Yesterday the GOP strategist Patrick Ruffini sent out 19 successive tweets sharing his assessment of the Republican race so far. I hope someone will Storify them so you can all easily read them, but until then, follow the link above. His basic argument is that the GOP race is settling into a pattern. Trump has a hard core of supporters nationally, but he can’t seem to grow beyond it. They are, however, unshakable in their support of him:

“We,” of course, refers to the GOP Establishment. Ruffini emphasizes that there is likely no way to peel Trump voters away from their man. Therefore:

Which, I suppose, means a brokered Republican convention. Mayhem. If Trump is denied the nomination, it’s hard to see his people accepting that. It’s hard to see him accepting it. I would put money on a third-party run, and that probably means a Hillary Clinton presidency … unless Trump rallies enough voters to give him a winning plurality. People forget that Bill Clinton won his first term without a majority, but because he was the top vote-getter in a three-man field (Bush, Clinton, and Perot, whose 19 percent denied either opponent an outright win in the popular vote). Hard to see how Trump would pull that off, but if he could win over enough disaffected working-class Democrats, he might. Here’s something interesting about Ruffini’s analysis. Two years ago, he tweeted a similar series of posts talking about how, in his view, conservative institutions are broken. Toward the end, he says:

Donald Trump is not the change agent Republicans like Ruffini wanted, but he’s the change agent they’ve got.

UPDATE: Trip Gabriel of the NYT writes that Trump’s violation of Republican orthodoxies doesn’t bother his fans:

Mark Jebens, a veteran of 22 years in the Marine Corps, found no fault with Donald J. Trump’s scathing criticism that President George W. Bush “lied” about weapons of mass destruction while leading the United States into war in Iraq.

“At the end of the day, a lot of good Marines and sailors and airmen died over something that wasn’t there,” said Mr. Jebens, who served three combat tours in Iraq. “So you’ve got to ask tough critical questions. In the military we called it a debrief or a hot wash.”

Mr. Trump’s hot wash of Mr. Bush in a debate on Saturday, including a suggestion that he did not heed intelligence warnings before the Sept. 11, 2001, terrorist attacks, convinced many Republicans that Mr. Trump had finally gone too far, tarring a former president who is popular in military-friendly South Carolina, and uttering charges that Rush Limbaugh, for one, called “liberal Democrat lingo.”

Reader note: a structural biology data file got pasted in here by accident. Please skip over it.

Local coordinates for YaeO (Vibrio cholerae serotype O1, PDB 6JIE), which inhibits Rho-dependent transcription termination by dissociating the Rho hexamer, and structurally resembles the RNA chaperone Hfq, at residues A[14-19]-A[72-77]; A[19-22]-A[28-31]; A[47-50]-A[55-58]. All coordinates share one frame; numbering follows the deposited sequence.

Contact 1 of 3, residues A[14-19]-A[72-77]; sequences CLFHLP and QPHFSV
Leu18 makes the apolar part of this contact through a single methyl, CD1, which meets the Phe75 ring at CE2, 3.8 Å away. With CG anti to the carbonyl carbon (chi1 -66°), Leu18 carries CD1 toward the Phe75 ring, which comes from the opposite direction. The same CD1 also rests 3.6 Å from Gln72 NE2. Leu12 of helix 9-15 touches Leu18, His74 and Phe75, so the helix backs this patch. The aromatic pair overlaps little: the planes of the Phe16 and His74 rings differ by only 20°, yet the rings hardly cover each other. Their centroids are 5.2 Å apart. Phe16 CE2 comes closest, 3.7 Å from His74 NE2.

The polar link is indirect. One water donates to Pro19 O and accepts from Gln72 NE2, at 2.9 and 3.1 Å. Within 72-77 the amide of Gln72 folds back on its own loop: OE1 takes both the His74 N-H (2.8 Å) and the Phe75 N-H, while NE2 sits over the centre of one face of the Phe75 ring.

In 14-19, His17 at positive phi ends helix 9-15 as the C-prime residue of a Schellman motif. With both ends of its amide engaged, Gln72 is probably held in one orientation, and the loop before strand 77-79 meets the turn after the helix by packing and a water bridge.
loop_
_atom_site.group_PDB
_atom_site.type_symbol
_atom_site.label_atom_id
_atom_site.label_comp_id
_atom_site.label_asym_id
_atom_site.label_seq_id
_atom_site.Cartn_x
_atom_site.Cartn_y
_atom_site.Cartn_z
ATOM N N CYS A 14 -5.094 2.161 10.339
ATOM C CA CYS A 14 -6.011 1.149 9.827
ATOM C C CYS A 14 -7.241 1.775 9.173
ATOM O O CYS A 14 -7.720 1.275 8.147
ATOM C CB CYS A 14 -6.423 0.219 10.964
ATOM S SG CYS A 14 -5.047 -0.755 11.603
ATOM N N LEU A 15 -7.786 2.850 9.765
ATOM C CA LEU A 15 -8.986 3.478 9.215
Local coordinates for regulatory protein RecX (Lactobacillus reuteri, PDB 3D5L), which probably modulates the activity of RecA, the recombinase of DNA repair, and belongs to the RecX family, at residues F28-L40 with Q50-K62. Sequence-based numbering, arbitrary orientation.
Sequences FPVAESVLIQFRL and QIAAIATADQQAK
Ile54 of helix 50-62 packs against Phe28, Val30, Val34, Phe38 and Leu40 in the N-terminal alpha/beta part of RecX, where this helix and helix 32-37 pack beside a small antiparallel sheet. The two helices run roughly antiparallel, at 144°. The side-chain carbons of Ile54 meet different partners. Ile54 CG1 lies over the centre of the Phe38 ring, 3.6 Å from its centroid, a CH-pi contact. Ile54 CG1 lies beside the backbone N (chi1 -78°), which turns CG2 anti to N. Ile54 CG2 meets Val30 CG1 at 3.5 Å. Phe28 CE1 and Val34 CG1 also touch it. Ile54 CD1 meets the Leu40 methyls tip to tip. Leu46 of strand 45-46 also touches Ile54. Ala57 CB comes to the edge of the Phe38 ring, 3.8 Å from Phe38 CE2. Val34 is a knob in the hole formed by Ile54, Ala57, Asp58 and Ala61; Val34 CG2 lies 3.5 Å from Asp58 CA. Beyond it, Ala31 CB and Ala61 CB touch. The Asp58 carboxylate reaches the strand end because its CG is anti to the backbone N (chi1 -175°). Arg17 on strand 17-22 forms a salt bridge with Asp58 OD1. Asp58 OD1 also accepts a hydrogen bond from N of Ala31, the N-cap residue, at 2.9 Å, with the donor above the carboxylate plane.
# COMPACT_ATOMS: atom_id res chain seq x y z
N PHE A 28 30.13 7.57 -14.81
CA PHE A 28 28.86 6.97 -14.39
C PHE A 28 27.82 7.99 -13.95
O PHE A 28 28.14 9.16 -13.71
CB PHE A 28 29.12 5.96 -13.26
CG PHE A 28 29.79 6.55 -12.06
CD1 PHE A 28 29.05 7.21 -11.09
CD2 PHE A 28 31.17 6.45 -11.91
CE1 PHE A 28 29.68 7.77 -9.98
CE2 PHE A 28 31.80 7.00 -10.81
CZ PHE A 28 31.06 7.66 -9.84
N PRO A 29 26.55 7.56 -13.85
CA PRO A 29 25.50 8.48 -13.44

But numerous military veterans interviewed at Trump rallies in South Carolina this week, including Mr. Jebens, said they had no problem with Mr. Trump’s comments, even if they did not entirely agree with him.

Indeed. I felt exactly the same way when watching Trump lay into Jeb Bush and the others about George W. Bush’s failures on 9/11 and in the Iraq War. Though I did not think Trump was fair to Bush (I don’t know that anyone could have truly foreseen 9/11 coming), it was terrific to hear somebody contending for the Republican Party presidential nomination call bulls*it on the GOP Iraq War denial. The party has not yet contended with the Iraq defeat, and what it means for the nation going forward, because it cannot for some reason admit that it was disastrously wrong, and wrong in ways that this nation — especially its veterans — will be paying for for a long time. It’s easier for the Republican Establishment to tell itself these lies than to confront the messy truth. The Establishment candidates look weak when, in the face of Trump’s blunt criticism of G.W. Bush and the Iraq War, they fall back on pieties like Poor Jeb™ whining about Trump saying mean things about his family, or this from Rubio:

RUBIO: I just want to say, at least on behalf of me and my family, I thank God all the time it was George W. Bush in the White House on 9/11 and not Al Gore.

And you can — I think you can look back in hindsight and say a couple of things, but he kept us safe. And not only did he keep us safe, but no matter what you want to say about weapons of mass destruction, Saddam Hussein was in violation of U.N. resolutions, in open violation, and the world wouldn’t do anything about it, and George W. Bush enforced what the international community refused to do.

A trillion dollars, thousands of American lives, hundreds of thousands of Iraqi lives, millions of refugees and a region sliding towards a war of all against all — and that’s “keeping us safe”? Rubio is going to praise Bush for destroying all these lives and the peace for the sake of defending the United Nations?!

And there are actual smart Republicans inside the Beltway who can’t imagine why Trump is doing well. He says mean things about Jeb!’s brother! He says the Iraq War was a failure! He’s history’s greatest monster!